Cartography began as a continuation of my themes combining map imagery with wrestlers and similar figures in hand-to-hand combat, symbolizing how human conflict has effectively reshaped the earth in our image and to accommodate us. The maps in the background are shaped by and react to the activity of humans.

Push & I Create, I Destroy, 2007. Acrylic paint and charcoal on cardboard, 60 x 103 in. This is the first work in the Cartography series as installed in my workshop studio.

When I conceived of the first works in this series in 2007, I wanted to work large but was at an art workshop and not in a location where I could acquire and transport large canvases or other large format materials, so I made the work from small pieces of cardboard I found in the street and pieced them together. I made a couple of important discoveries working this way. Using “recycled” materials freed me up to be less precious about the work, allowing me to explore themes and styles in a way that I resisted previously. And the modularity also made composition and arrangement of the work infinitely flexible.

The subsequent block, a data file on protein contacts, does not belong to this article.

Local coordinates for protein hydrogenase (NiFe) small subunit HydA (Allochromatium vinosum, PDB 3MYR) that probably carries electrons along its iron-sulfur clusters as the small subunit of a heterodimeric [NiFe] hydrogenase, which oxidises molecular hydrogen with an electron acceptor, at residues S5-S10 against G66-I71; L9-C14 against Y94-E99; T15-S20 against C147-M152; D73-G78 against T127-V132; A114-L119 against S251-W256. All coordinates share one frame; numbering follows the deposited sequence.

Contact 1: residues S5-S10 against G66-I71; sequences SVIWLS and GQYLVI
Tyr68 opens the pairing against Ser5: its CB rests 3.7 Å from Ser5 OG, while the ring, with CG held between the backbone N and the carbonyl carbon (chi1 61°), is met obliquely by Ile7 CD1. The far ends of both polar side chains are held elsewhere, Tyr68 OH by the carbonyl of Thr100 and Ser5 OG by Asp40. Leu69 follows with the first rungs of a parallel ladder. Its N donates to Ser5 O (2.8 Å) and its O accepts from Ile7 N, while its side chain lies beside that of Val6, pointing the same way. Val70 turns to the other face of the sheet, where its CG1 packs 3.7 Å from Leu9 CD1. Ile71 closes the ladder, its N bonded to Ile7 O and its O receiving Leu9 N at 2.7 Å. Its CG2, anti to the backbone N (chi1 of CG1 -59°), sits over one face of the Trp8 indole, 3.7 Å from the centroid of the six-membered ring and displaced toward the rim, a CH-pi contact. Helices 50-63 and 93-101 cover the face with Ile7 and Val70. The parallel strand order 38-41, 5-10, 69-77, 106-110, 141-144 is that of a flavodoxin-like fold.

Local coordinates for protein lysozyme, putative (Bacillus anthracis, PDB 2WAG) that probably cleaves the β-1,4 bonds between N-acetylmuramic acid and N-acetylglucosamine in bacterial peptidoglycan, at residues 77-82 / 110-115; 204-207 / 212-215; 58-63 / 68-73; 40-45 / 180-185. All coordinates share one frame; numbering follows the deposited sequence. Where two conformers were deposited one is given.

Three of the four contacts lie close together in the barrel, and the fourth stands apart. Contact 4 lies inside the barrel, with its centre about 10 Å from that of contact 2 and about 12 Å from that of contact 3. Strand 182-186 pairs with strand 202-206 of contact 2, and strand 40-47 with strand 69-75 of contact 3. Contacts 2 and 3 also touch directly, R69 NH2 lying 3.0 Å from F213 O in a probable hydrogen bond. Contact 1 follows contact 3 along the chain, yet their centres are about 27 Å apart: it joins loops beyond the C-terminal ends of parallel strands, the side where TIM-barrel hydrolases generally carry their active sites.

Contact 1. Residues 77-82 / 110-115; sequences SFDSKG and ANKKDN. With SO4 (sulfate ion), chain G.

Cartography, 2010-2016. Mixed media, 96″ x 300″ in. more or less

The modularity also allowed me to continuously expand and contract the scale of each work, swapping and exchanging entire sections of a work that could theoretically be any size that I want.  I’ve worked on sections of Cartography since 2000 and continue to combine large and previously unrelated portions into a mural installation.